1. Attempting to lure someone of the opposite sex away from their partner through various strategies in order to be with them and/or to prevent their partner from being with them
If you’ve been dating for a while, chances are you have encountered somebody trying to poach someone else’s partner in some form or another. Unfortunately, I am ashamed to say, I have both been and fallen prey to this kind of girl.
Having said this, we mustn’t forget that by no means is it just women: men can be equally sneaky when it comes to getting what they want, if who they want is taken.
Within this category of ‘poaching‘, there are two types of person:
1) The one who has a habit of only wanting who they can’t have: thus enjoys ‘the hunt’ of chasing those in a relationship
2) The one who wants your partner, but you happen to be in the way
Without meaning to objectify people in this instance, a woman or man can’t ‘steal’ a partner unless they allow themselves to be stolen. Funnily enough your other-half can make their own decisions and if they fall victim to a someone who is looking to get with them, good riddance: you don’t want to be with that sort of person anyway.
However if you are in the unfortunate situation in which someone is attempting to get you out of the picture, then bear these little things in mind…
Jealousy is never a good look
Keep that green-eyed monster at bay. Jealousy is never pretty or attractive, it changes your mood and can (in some circumstances) make you become a horrid version of yourself. It doesn’t matter if ‘the poacher’ was there first as a friend, or fancies them or has just appeared out of nowhere: your partner is with you now.
Try and remember that external factors shouldn’t affect your relationship to a point where you are driven crazy-jealous: keep calm, keep your dignity and act rationally.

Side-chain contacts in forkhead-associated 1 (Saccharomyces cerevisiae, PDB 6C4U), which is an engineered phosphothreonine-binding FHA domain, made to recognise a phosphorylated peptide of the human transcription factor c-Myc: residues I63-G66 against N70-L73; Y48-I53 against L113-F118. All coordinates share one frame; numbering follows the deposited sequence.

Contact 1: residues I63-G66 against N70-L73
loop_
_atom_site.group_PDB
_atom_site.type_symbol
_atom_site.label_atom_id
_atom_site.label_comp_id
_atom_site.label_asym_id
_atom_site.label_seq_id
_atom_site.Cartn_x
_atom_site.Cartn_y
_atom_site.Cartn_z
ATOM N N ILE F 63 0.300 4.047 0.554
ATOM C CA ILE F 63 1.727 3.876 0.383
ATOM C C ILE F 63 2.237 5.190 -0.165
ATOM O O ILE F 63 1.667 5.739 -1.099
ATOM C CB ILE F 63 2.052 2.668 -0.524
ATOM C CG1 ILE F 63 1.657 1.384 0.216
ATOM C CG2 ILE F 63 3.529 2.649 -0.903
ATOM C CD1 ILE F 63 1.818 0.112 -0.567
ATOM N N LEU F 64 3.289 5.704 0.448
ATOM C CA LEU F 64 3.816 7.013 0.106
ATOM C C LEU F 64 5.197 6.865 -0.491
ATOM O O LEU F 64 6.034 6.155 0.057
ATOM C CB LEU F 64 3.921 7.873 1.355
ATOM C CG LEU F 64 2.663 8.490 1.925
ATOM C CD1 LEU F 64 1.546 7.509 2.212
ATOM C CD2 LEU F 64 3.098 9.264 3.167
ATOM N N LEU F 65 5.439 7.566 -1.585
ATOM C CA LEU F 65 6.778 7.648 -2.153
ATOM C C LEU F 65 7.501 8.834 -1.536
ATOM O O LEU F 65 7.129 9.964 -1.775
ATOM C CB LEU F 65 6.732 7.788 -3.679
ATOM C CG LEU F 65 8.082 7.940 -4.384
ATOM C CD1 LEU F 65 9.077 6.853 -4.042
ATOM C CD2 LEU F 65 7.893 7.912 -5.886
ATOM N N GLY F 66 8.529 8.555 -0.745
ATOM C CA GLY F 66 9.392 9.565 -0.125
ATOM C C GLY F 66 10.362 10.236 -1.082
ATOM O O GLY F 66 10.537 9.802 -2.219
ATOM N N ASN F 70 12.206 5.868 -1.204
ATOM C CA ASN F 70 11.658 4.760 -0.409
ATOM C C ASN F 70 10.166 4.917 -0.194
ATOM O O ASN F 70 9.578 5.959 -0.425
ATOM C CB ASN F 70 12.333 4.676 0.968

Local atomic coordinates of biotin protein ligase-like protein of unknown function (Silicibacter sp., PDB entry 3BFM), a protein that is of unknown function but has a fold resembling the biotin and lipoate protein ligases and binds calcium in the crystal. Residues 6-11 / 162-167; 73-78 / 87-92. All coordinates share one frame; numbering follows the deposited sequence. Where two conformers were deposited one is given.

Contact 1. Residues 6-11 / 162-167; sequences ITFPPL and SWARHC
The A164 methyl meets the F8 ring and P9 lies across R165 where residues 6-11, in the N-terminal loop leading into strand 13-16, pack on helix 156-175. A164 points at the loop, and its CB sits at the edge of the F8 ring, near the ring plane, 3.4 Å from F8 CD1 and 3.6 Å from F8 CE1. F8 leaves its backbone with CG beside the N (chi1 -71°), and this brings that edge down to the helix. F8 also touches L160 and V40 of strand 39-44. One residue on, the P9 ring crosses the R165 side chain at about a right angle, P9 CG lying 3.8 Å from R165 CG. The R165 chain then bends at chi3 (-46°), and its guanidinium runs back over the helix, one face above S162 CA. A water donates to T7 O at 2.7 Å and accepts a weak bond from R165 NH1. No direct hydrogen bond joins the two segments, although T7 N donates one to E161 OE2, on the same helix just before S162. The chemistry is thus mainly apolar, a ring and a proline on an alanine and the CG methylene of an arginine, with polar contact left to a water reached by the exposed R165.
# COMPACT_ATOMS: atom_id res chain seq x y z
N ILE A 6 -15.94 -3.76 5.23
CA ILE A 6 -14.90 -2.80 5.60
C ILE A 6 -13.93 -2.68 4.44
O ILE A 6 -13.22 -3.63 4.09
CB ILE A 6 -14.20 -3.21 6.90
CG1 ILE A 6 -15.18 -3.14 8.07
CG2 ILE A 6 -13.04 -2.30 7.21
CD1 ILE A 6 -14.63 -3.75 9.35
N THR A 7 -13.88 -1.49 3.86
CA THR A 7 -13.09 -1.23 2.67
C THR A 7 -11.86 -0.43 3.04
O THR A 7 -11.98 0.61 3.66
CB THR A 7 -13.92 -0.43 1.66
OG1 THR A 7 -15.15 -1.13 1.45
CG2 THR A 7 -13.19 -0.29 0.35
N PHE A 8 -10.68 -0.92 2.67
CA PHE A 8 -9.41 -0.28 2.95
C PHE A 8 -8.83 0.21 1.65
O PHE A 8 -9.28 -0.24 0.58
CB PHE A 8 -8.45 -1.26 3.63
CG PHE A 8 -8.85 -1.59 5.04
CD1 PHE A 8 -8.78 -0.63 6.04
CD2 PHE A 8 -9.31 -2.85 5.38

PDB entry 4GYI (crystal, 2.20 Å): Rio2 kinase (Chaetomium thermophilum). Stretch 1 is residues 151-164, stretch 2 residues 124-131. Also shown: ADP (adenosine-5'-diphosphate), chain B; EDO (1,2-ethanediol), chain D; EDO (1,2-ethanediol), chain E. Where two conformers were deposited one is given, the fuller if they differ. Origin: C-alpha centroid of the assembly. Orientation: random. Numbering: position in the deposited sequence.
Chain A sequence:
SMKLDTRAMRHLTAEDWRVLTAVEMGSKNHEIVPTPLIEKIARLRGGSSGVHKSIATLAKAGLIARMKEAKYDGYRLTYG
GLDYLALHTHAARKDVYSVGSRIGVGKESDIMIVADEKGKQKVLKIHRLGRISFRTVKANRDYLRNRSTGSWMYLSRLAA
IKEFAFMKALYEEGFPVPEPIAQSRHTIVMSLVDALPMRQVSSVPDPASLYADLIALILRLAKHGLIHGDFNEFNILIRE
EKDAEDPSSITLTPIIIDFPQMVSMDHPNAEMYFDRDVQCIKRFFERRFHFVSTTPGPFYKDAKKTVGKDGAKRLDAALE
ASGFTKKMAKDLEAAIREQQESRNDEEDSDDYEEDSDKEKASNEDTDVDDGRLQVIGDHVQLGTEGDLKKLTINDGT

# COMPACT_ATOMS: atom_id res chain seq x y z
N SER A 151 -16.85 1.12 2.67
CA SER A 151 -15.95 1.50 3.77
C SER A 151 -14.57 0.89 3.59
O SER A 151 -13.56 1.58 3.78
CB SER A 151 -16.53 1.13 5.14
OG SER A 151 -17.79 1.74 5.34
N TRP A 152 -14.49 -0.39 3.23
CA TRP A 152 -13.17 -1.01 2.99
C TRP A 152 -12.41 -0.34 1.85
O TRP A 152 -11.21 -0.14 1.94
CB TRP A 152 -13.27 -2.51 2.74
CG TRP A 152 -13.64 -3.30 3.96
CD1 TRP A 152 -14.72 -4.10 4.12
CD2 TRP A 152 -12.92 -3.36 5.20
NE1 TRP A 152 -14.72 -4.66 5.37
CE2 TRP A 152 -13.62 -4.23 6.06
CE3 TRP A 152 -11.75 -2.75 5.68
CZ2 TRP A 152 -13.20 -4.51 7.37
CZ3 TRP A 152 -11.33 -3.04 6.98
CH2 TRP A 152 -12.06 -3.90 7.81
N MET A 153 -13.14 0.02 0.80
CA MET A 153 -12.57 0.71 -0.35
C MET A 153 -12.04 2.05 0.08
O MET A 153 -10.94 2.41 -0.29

Don’t stoop to that level – They are the one with issues, not you
If this person is constantly stalking your partner’s Facebook or Twitter page, “liking” all of his photos (except the ones that contain the both of you) keep a close eye on matters, but don’t act out in a childish manner. Certainly don’t go rubbing salt in the wound by sharing more photos, or writing status’ about how loved up you are.
Not reacting is the best way forward – if they see you’re not phased by their activity, they’ll know whatever it is they’re doing isn’t working.
Keep your friends close, keep your enemies closer
Kill them with kindness: the more you actively dislike them, the easier it is for them to want your BF/GF. They won’t know what’s hit them if you’re actually nice and want to be their friend, plus they’ll start to feel guilty for attempting to steal your other-half.
Let’s not play the blame game
In a way you should be flattered that you have a partner who is desirable to others, so never blame them for having people fancy them. As soon as you start blaming, you become resented: it’s not your partner’s fault, (unless they are actively leading someone else on), so don’t become unattractive by getting irritated with them because of the situation.
If I had a pound for every time I heard ‘I trust him, it’s just other girls I don’t trust’, I would be rolling in it, especially as I’ve said it myself more times than I care to remember.
This is a classic line said by any girl who doesn’t want to admit that she doesn’t trust her boyfriend. If you trust him implicitly – you literally have nothing to worry about. Just like you’d want him to trust you: respect and give them a little credit (providing they haven’t given you reason to think otherwise).
If you don’t trust him, then perhaps fundamentally there are more problems in your relationship than another girl coming along.